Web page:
P O BOX 8126, MADISON, WI 53708-8126 (608/266-9850)



ERD Case No. CR199902104, EEOC Case No. 26G991469 EEOC Case No. 26G991470

An administrative law judge (ALJ) for the Equal Rights Division of the Department of Workforce Development issued a decision in this matter. A timely petition for review was filed.

The commission has considered the petition and the positions of the parties, and it has reviewed the evidence submitted to the ALJ. Based on its review, the commission agrees with the decision of the ALJ, and it adopts the findings and conclusion in that decision as its own.


The decision of the administrative law judge (copy attached) is affirmed.

Dated and mailed August 15, 2003
washige2 . rsd : 164 : 9

/s/ David B. Falstad, Chairman

/s/ James T. Flynn, Commissioner

/s/ Robert Glaser, Commissioner


In his petition for commission review the complainant argues that the doctrine of equitable estoppel should be applied in this case because the respondent deliberately strung him along until the statute of limitations had run out. In support of this assertion, the complainant maintains that the respondent stalled his return to work by telling him it could not see any "immediate" ability for him to return to work and could not accommodate him "at the present time." Finally, the complainant points out that the respondent did not discharge him on August 4, 1998, but on August 31, 2000, and maintains that the statute of limitations should not begin to run until the latter date. The commission finds these arguments unpersuasive, for the reasons set forth below.

The doctrine of equitable estoppel, also known as "fraudulent concealment" applies to situations in which the defendant takes active steps to prevent the plaintiff from suing in time, such as by hiding evidence or promising not to plead the statute of limitations. Josellis v. Pace Industries, Inc. (LIRC, June 21, 2002), citing Thelen v. Marc's Big Boy Corp., 64 F.3d 264 (7th Cir. 1995). Equitable estoppel is available only if the employee's untimely filing was the result of a deliberate design by the employer or actions that the employer should have understood would cause the employee to delay filing his charge. Among other factors, the granting of equitable estoppel should be premised upon a showing of the employee's actual and reasonable reliance on the employer's conduct or representations, and evidence of improper purpose on the part of the employer or of the employer's actual or constructive knowledge of the deceptive nature of its conduct. Josellis, citing Mull v. ARCO Durethene Plastics, Inc., 784 F.2d 284, 292 (7th Cir. 1986).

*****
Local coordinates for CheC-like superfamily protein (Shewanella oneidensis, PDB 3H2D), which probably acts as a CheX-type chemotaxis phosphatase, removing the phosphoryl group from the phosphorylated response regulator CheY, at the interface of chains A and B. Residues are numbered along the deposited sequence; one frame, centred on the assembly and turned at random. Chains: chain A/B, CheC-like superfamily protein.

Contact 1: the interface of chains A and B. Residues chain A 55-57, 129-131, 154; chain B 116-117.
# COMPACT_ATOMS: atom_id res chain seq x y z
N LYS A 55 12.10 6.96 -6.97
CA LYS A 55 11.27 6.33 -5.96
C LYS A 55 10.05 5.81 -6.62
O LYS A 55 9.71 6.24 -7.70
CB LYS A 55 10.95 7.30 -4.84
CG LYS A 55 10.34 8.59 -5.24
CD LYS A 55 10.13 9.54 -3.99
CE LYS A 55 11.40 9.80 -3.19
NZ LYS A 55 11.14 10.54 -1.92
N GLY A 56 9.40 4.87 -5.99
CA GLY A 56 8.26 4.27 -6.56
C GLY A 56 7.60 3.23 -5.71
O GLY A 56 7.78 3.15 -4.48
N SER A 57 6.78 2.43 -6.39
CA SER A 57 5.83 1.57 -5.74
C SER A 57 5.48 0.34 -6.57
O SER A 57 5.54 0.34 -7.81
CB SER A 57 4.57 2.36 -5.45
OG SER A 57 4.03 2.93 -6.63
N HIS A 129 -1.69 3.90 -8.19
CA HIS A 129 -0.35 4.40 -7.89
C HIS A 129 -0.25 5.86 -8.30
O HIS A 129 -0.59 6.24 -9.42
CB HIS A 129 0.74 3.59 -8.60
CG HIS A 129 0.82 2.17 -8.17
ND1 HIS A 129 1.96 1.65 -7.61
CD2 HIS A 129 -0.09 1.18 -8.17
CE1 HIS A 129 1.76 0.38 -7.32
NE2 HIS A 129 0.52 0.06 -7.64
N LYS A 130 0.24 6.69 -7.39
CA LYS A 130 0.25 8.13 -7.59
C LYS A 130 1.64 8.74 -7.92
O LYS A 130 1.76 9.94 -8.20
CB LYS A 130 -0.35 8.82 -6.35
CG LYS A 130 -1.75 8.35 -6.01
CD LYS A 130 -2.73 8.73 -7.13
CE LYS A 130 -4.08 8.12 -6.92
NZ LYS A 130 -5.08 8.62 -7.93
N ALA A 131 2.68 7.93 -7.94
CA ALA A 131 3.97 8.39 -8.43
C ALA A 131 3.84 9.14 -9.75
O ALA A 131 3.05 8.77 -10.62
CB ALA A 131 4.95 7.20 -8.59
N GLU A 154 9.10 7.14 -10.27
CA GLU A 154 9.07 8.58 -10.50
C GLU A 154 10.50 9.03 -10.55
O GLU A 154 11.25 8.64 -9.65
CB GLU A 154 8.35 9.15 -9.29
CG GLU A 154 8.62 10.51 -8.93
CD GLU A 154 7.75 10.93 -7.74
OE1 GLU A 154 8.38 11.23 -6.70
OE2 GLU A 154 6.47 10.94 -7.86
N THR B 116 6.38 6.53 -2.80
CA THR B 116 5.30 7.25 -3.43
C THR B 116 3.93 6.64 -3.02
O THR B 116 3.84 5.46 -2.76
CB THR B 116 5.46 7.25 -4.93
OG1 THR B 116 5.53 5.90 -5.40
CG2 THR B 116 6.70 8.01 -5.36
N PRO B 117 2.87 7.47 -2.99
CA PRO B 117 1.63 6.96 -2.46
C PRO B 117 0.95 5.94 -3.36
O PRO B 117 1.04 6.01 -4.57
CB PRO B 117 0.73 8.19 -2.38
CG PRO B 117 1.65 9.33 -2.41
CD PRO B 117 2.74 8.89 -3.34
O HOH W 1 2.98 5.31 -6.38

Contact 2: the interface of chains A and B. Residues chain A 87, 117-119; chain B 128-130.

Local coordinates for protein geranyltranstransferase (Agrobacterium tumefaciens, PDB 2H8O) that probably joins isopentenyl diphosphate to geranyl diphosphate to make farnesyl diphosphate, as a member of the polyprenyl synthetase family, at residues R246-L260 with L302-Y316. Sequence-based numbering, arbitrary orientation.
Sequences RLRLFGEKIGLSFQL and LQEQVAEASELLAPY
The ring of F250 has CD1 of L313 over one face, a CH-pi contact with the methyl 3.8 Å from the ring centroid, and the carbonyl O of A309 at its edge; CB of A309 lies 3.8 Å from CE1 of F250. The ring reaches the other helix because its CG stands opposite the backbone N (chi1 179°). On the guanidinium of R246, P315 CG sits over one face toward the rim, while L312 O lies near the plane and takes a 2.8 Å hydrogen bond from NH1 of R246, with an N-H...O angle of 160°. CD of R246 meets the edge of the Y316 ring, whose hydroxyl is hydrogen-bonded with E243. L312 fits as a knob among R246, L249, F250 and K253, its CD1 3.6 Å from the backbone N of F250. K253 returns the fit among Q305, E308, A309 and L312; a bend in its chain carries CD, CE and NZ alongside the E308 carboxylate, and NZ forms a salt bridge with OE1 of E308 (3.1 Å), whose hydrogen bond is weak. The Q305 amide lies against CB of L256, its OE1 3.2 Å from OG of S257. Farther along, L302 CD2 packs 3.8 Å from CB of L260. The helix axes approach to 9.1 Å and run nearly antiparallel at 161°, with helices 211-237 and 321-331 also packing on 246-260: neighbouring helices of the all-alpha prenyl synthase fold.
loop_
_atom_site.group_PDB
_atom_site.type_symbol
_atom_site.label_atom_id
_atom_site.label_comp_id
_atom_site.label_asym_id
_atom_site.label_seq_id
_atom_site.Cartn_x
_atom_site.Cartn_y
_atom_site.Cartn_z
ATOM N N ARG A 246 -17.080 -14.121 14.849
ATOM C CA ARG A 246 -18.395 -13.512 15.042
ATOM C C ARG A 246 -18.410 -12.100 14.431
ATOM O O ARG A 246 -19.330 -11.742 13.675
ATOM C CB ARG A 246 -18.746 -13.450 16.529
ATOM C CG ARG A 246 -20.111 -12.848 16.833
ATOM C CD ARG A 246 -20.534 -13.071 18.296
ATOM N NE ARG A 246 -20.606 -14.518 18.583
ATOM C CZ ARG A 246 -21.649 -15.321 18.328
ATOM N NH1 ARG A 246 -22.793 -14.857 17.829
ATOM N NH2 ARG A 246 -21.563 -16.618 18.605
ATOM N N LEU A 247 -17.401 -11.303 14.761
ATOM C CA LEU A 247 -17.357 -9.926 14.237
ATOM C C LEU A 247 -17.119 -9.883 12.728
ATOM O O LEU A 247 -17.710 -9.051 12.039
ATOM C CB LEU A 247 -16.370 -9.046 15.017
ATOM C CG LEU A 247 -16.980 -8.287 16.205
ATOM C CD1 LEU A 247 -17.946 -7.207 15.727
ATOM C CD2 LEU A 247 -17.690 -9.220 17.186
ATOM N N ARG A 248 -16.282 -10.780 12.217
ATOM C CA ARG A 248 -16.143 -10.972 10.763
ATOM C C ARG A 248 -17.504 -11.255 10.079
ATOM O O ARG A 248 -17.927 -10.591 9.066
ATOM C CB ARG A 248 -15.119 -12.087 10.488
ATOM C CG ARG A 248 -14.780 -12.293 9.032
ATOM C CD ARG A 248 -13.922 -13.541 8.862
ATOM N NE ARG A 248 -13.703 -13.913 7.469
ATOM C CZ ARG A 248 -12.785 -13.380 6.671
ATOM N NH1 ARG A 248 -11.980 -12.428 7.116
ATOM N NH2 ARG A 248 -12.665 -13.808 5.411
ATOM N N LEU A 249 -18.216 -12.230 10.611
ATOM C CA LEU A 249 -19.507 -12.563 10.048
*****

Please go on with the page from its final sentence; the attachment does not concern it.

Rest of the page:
The doctrine of equitable estoppel is inapplicable in this case. The respondent clearly conveyed that it could not accommodate the complainant's current restrictions and that it would not have any work for him unless his permanent restrictions were modified or lifted. Even if the respondent's use of the terms "immediate" or "at the present time" could be construed as leaving open the door to future accommodations, this was clearly contingent on there being a change in the complainant's restrictions. There was nothing false or fraudulent about the respondent's statements to the complainant, and the commission sees no reason to believe that it was deliberately attempting to mislead the complainant or otherwise prevent him from filing a timely discrimination complaint.

Moreover, the complainant did not delay in filing his complaint in reliance on any deceptive language or misrepresentations by the respondent. On April 9, 1998, the respondent sent the complainant a letter in which it stated, "At the present time, United Water Service does not have any work available within your restrictions. The company may have no other choice but to terminate your employment unless your permanent restrictions are modified or lifted." The complainant retained counsel and, on April 14, 1998, the complainant's attorney wrote a letter to the respondent in which he stated, as follows:

"We are in receipt of a letter sent to Mr. Washington from Larry D. Osieczonek indicating Mr. Washington was being terminated due to his injuries and restrictions placed on him by his treating physician, Carl J. Frank, M.D.

"We wish to inform you at this time that to terminate Mr. Washington because of his restrictions would be a violation of current employment law and carries stiff penalties."